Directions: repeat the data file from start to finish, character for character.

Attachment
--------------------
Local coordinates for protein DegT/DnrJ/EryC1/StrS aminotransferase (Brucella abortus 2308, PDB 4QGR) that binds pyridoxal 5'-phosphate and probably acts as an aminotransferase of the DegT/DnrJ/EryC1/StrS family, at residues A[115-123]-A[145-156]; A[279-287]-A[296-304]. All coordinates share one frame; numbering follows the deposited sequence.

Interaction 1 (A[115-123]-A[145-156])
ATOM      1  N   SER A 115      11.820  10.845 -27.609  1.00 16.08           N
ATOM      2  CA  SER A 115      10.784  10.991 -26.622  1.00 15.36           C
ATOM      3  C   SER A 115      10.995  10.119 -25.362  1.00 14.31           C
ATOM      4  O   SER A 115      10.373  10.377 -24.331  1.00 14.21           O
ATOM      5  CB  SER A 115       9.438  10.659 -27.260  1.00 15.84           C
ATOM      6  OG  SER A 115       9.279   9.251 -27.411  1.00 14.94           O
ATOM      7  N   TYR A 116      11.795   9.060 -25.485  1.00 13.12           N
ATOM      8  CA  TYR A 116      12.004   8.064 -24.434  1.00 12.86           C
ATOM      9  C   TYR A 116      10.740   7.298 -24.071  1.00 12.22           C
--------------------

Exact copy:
Local coordinates for protein DegT/DnrJ/EryC1/StrS aminotransferase (Brucella abortus 2308, PDB 4QGR) that binds pyridoxal 5'-phosphate and probably acts as an aminotransferase of the DegT/DnrJ/EryC1/StrS family, at residues A[115-123]-A[145-156]; A[279-287]-A[296-304]. All coordinates share one frame; numbering follows the deposited sequence.

Interaction 1 (A[115-123]-A[145-156])
ATOM      1  N   SER A 115      11.820  10.845 -27.609  1.00 16.08           N
ATOM      2  CA  SER A 115      10.784  10.991 -26.622  1.00 15.36           C
ATOM      3  C   SER A 115      10.995  10.119 -25.362  1.00 14.31           C
ATOM      4  O   SER A 115      10.373  10.377 -24.331  1.00 14.21           O
ATOM      5  CB  SER A 115       9.438  10.659 -27.260  1.00 15.84           C
ATOM      6  OG  SER A 115       9.279   9.251 -27.411  1.00 14.94           O
ATOM      7  N   TYR A 116      11.795   9.060 -25.485  1.00 13.12           N
ATOM      8  CA  TYR A 116      12.004   8.064 -24.434  1.00 12.86           C
ATOM      9  C   TYR A 116      10.740   7.298 -24.071  1.00 12.22           C